So what happens to the next NBA superstar’s salary when those 46 million people decide they don’t want to pay for ESPN and TNT anymore?

That’s a question very few people are asking, despite the fact that cord-cutting seems to be accelerating and some pay TV networks are attempting to build a cheaper, sports-free pay TV package. ESPN and TNT, meanwhile, continue to increase their carriage fees 6.5% each year. So far, those increases have outpaced customer losses, but will that still be the case by 2025, when the current TV deal expires? Will sports fans be willing to pay twice as much for sports channels? Or will there simply be much less money to go around?

Take nothing away from Steph Curry, of course; he’s earning what the market will pay him. The bigger picture, though, is that much of the money that pays Curry, LeBron James, Kevin Durant, and many other NBA stars, comes from millions of people who are victims of a massive scam perpetrated by greedy corporations concerned for nothing more than their profit margins and stock prices. As more people realize this, more people will refuse to pay. We should still see a few more $200 million-plus player contracts before 2025 — most likely for James and Durant, actually — but if the TV market continues in its current direction, don’t count on any after that.

One Response to Steph Curry’s Super-max Contract Was Made Possible By The Cable Bundle

  1. Hi,

    The analysis done by Streaming Observer is flawed. I won’t go into all the details (a full analysis can be found at my website here) but here’s a brief summary of the flaws.

    1. “Live Sports Not Important to Selecting a TV Service” is made equivalent to “Don’t care about/Don’t want” ESPN/ESPN2, which is inaccurate. First, because it makes “not important” equivalent to “don’t care/don’t want” which they logically are not. Saying something is “not important to you” when choosing a service is NOT the same as saying you “do not want” that something. Second, because it makes “live sports” = ESPN/ESPN2. Yes, ESPN/ESPN2 are sports channels but the question does not ask specifically about those two channels. It asks about a vague generic idea of “live sports”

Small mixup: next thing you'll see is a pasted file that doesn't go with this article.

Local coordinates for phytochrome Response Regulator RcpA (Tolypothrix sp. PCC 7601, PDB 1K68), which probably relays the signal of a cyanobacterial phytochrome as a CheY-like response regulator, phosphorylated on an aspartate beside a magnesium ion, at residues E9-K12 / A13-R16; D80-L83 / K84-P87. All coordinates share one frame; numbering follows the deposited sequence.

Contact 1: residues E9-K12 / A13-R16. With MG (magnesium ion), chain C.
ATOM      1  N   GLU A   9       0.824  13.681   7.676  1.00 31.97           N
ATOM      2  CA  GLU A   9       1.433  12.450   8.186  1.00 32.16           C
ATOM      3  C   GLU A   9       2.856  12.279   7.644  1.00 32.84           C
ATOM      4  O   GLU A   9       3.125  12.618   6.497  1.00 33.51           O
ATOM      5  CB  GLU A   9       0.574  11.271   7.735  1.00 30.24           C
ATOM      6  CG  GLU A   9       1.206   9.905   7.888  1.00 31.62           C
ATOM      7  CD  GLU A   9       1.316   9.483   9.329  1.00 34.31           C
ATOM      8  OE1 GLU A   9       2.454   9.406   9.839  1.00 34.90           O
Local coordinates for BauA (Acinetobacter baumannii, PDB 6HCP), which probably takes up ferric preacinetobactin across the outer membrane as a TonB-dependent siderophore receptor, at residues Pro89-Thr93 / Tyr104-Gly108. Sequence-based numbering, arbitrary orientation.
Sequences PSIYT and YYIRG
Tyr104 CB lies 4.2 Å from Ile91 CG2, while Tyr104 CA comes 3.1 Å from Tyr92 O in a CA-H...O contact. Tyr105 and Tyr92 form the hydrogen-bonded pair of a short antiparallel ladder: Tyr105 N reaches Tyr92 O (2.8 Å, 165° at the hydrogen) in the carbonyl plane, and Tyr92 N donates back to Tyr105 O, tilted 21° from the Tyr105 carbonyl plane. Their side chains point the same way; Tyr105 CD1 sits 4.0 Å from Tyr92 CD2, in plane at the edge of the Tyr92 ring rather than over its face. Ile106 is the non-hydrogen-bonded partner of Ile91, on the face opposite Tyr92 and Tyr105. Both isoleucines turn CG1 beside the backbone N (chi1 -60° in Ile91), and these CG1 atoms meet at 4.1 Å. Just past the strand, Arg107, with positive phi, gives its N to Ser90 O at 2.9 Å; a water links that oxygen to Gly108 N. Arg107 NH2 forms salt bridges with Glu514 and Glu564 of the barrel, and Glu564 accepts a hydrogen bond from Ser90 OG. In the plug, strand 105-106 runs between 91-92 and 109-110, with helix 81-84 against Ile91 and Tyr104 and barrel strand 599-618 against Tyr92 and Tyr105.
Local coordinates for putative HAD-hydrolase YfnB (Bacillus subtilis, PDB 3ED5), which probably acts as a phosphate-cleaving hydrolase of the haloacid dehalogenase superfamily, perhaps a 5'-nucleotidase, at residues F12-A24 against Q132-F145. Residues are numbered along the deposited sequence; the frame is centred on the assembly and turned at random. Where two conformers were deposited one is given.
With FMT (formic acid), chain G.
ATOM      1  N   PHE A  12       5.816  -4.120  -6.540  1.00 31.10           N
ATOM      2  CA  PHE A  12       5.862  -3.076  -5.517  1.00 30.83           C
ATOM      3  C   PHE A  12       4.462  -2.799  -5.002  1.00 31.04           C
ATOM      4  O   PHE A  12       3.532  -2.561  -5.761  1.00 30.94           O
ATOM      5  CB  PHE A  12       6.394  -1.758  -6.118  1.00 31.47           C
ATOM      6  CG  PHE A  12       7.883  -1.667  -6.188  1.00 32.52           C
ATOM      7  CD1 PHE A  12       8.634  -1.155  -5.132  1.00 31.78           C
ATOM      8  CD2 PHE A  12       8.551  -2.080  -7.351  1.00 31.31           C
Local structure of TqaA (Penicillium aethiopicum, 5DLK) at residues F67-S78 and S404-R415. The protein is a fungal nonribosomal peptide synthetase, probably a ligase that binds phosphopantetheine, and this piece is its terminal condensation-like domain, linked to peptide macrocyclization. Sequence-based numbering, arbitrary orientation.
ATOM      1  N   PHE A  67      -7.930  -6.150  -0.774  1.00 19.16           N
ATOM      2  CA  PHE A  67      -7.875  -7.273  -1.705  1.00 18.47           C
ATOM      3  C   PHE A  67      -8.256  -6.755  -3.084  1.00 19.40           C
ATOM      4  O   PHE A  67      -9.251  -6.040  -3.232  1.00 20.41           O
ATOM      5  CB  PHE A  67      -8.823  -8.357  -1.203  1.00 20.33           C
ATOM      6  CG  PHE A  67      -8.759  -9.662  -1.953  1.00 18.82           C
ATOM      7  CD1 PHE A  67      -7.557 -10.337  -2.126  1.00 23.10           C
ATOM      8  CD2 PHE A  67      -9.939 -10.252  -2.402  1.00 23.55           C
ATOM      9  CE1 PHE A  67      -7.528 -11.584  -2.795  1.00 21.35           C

2. The 53% figure comes from all survey respondents but only 55% of the survey respondents indicated they subscribed to ESPN. Thus, it is very likely (although technically not known) that some percentage of those 53% who chose “not important” make up the 45% that do not subscriber to ESPN. In other words, the Streaming Observer takes the 53% figure and multiplies that by the # of ESPN/2 subscribers, but that is inaccurate because there is no proof that all 53% who chose “not important” are also ESPN/2 subscribers, since since almost half the survey respondents are not ESPN/2 subscribers.

    Not denying that these new “insane” NBA contracts are due to the new rights deal signed 2 years ($2.7 billion total) but what I am denying is that the $4.9 biliion/year ESPN gets from subscribers who don’t watch sports (again, this wording does NOT match what the survey says—in fact, there’s a separate question in it for only ESPN subscribers in which 30% admit that they NEVER watch ESPN. So if you want to use a baseline figure for calculating the number of people who subscribe to ESPN but don’t actively use/watch it, 30% appears to be much more accurate than the 53%).